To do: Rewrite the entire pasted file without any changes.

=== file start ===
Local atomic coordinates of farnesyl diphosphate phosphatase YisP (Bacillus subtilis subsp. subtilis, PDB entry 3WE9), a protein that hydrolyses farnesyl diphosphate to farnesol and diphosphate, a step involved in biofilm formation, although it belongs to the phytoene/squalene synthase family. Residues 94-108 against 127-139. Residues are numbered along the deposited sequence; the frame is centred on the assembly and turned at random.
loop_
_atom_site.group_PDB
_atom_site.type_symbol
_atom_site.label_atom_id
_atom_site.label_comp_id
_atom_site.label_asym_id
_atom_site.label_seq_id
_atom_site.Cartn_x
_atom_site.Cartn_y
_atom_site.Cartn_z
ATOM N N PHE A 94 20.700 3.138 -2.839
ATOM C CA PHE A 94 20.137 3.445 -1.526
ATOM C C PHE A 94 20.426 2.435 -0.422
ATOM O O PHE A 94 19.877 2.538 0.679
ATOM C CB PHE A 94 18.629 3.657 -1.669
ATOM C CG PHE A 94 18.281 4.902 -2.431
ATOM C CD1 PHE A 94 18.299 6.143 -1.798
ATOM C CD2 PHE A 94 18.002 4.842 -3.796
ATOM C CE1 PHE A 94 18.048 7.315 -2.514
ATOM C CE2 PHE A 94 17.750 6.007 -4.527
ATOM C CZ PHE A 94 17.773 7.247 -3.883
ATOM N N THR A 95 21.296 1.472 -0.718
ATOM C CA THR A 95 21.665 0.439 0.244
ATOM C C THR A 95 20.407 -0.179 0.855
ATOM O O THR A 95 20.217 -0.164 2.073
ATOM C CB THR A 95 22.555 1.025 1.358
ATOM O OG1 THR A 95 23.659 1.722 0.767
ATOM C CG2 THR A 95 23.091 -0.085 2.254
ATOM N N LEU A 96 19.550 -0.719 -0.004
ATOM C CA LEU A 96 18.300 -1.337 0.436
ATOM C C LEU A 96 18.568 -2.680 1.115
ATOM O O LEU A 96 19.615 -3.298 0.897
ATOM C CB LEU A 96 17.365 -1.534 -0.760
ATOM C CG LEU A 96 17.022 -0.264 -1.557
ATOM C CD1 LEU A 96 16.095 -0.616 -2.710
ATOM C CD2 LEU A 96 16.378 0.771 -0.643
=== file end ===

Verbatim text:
Local atomic coordinates of farnesyl diphosphate phosphatase YisP (Bacillus subtilis subsp. subtilis, PDB entry 3WE9), a protein that hydrolyses farnesyl diphosphate to farnesol and diphosphate, a step involved in biofilm formation, although it belongs to the phytoene/squalene synthase family. Residues 94-108 against 127-139. Residues are numbered along the deposited sequence; the frame is centred on the assembly and turned at random.
loop_
_atom_site.group_PDB
_atom_site.type_symbol
_atom_site.label_atom_id
_atom_site.label_comp_id
_atom_site.label_asym_id
_atom_site.label_seq_id
_atom_site.Cartn_x
_atom_site.Cartn_y
_atom_site.Cartn_z
ATOM N N PHE A 94 20.700 3.138 -2.839
ATOM C CA PHE A 94 20.137 3.445 -1.526
ATOM C C PHE A 94 20.426 2.435 -0.422
ATOM O O PHE A 94 19.877 2.538 0.679
ATOM C CB PHE A 94 18.629 3.657 -1.669
ATOM C CG PHE A 94 18.281 4.902 -2.431
ATOM C CD1 PHE A 94 18.299 6.143 -1.798
ATOM C CD2 PHE A 94 18.002 4.842 -3.796
ATOM C CE1 PHE A 94 18.048 7.315 -2.514
ATOM C CE2 PHE A 94 17.750 6.007 -4.527
ATOM C CZ PHE A 94 17.773 7.247 -3.883
ATOM N N THR A 95 21.296 1.472 -0.718
ATOM C CA THR A 95 21.665 0.439 0.244
ATOM C C THR A 95 20.407 -0.179 0.855
ATOM O O THR A 95 20.217 -0.164 2.073
ATOM C CB THR A 95 22.555 1.025 1.358
ATOM O OG1 THR A 95 23.659 1.722 0.767
ATOM C CG2 THR A 95 23.091 -0.085 2.254
ATOM N N LEU A 96 19.550 -0.719 -0.004
ATOM C CA LEU A 96 18.300 -1.337 0.436
ATOM C C LEU A 96 18.568 -2.680 1.115
ATOM O O LEU A 96 19.615 -3.298 0.897
ATOM C CB LEU A 96 17.365 -1.534 -0.760
ATOM C CG LEU A 96 17.022 -0.264 -1.557
ATOM C CD1 LEU A 96 16.095 -0.616 -2.710
ATOM C CD2 LEU A 96 16.378 0.771 -0.643